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New FTC head sides with Google amid antitrust flak

updated 12:55 pm EDT, Wed May 13, 2009

FTC head sides with Google

The new chairman of the Federal Trade Commission, Jon Leibowitz, is sympathetic to Google despite the government body's investigation into antitrust concerns, a CSPAN interview has uncovered. While Google "certainly has a dominant position in search advertising," argues Leibowitz, "just having a dominant position doesn't in any way violate the law." Problems only arise when a company moves to exclude other competitors, as Microsoft did with Windows and Internet Explorer in the 1990s, according to the FTC head.

"If you get to a dominant position or a monopoly position by virtue of your own acumen, that's really the American way. We want to see that," he says. "I certainly don't see Google as abusing its power right now, no. And also it's brought many benefits to consumers."

The FTC has however been probing into whether ties are too close between the directorates of Google and Apple. Google CEO Eric Schmidt also sits on the Apple board, while Genentech CEO Arthur Levinson has a position with both of the other companies. Apple and Google are increasingly venturing into similar territory, producing technology such as web browsers, smartphone operating systems and paid digital videos.

By Electronista Staff
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  1. JeffHarris

    Fresh-Faced Recruit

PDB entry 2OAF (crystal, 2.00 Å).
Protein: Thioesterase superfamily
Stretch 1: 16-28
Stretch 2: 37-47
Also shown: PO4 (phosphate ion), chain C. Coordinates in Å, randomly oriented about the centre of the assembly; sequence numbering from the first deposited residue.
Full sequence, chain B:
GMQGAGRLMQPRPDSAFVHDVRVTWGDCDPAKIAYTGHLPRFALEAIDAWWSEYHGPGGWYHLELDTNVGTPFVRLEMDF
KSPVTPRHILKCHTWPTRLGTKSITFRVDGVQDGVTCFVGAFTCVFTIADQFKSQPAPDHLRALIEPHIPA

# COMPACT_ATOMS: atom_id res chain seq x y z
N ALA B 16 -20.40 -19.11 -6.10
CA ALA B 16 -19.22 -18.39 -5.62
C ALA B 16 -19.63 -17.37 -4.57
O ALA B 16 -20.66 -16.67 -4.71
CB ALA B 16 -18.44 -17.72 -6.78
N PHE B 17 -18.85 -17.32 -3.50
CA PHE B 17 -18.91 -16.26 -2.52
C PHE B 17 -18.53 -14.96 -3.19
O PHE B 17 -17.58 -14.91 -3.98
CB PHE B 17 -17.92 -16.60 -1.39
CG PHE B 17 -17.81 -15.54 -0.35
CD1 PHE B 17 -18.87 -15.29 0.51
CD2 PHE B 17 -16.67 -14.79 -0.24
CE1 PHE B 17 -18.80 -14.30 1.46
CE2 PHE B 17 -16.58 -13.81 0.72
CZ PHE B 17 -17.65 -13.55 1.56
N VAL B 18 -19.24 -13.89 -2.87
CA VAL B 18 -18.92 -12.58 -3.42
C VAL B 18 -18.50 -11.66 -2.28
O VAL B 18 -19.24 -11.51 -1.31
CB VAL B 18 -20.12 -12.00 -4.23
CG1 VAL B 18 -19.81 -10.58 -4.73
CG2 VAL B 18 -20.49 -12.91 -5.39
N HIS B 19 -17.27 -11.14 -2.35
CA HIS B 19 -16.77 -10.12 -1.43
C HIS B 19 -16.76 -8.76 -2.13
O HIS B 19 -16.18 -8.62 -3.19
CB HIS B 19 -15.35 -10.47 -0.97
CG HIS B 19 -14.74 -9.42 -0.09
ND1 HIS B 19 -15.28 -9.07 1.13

Joined: Oct 1999



    He's absolutely correct.

    I've never seen any evidence of Google directly trying to harm competitors. Google seems to actually create interesting services and strives to improve them.

    Microsoft is like an engorged tick embedded in the backside of... well... everything they touch.

  1. dagamer34

    Fresh-Faced Recruit

    Joined: Apr 2007


    Open source

    And because a lot of the stuff they promote is open source, it's not as if they can lock people out on a whim.

  1. Salty

    Professional Poster

    Joined: Jul 2005



    I think a big part of it is just how the company chooses to act. Apple has a massively dominant position in the media player market but they'd hardly be comparable to Microsoft.

  1. Makosuke

    Forum Regular

    Joined: Aug 2001


    Funny Thing, That

    Microsoft in the 90s is a good example. Funny thing, though, that after being convicted of being a predatory monopoly, nothing actually HAPPENED to MS. Whoops.

    As much as I'm not comfortable with Google owning the means of finding information on the web, period, you can't really accuse them of acting in a monopolistic manner about it--their product is just better, and that's why everyone uses it.

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